Legislators Explore Modifying Laws Regarding Medical Marijuana!


An amendment to the statute that went into effect in 2022 included new restrictions on medical marijuana. At the urging of patient advocates and to the displeasure of the groups fighting to ease the limitations, Colorado state senators will begin debate on a plan to pull back some of the restrictions set last year on medicinal marijuana on Thursday.

The Access to Medical Marijuana Act would roll back a number of the reforms that were passed and signed into law in 2021 and 2022. A decrease in the number of medical marijuana patients in Colorado is being blamed on the state’s tight regulations, according to advocates.

Medical marijuana card application facilitator Martha Montemayor lamented, “We’ve had a really difficult year with patients losing access to goods that were functioning well for them in the past.” Her clinics are located in cities ranging from Denver to Montrose.

To comply with the new law, doctors must conduct in-person evaluations of individuals in need of medical marijuana in 2022. Users between the ages of 18 and 20 face additional limitations, including a daily cap on the amount of marijuana concentrate they can purchase.

Rachel O’Bryan, co-founder of One Chance to Grow Up, an organization that fought for the 2022 law, stated, “We put these limits in place to protect patients and to protect these teens who were getting it and sharing it.”

O’Bryan claims the law has been effective, and he cites a decline of over 50% in the number of young adults between the ages of 18 and 20 who have medical cards in the state as evidence. However, Montemayor claimed that the rule limits everyone who uses it for medical purposes and that this has caused doctors and patients to abandon the program.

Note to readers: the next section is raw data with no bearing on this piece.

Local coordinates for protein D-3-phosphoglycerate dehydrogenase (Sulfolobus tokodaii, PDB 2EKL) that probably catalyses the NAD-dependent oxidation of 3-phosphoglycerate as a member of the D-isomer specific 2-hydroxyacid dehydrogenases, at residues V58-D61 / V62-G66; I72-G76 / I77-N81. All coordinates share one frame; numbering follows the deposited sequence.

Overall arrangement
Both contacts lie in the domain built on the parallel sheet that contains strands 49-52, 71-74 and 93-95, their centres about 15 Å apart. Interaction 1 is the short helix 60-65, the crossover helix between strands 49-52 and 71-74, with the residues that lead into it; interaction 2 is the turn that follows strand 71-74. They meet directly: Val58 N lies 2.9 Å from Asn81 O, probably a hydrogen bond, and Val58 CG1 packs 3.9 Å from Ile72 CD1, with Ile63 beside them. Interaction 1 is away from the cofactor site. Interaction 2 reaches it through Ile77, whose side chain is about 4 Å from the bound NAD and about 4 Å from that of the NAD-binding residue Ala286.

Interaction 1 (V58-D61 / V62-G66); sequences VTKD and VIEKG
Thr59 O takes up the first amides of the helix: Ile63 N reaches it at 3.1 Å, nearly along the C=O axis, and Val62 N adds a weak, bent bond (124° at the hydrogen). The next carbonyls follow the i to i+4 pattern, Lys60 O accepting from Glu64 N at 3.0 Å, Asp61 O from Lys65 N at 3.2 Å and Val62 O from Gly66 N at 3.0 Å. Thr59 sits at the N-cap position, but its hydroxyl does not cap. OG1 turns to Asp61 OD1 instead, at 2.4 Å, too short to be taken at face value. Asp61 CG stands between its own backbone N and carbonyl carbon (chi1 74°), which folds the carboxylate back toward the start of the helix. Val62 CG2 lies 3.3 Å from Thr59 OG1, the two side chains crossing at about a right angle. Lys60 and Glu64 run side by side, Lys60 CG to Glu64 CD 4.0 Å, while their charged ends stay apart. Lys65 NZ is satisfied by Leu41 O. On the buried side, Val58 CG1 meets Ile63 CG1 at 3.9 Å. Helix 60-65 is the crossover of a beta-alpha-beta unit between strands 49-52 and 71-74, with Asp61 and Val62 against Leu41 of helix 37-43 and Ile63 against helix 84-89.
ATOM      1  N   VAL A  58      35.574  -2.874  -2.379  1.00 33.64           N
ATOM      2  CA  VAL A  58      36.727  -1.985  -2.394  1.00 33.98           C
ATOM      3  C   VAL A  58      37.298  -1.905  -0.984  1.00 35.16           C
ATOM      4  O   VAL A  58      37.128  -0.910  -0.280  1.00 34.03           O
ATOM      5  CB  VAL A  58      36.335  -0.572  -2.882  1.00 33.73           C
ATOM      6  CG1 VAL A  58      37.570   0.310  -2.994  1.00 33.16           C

She agrees with the proposed modifications, which would exempt first-time applicants between the ages of 18 and 20 from the need that doctors to conduct in-person consultations and no longer require doctors to provide patients with individualized dose recommendations. It would also make it possible for patients to purchase larger quantities of potent marijuana.

She said that the passage of the bill would benefit those with “chronic, debilitating diseases” and their neighbors who were already taking the medication and needed to keep doing so. Contrary to what O’Bryan thought, though. She warned that it would “destroy all the common sense measures put in place barely two years ago.”

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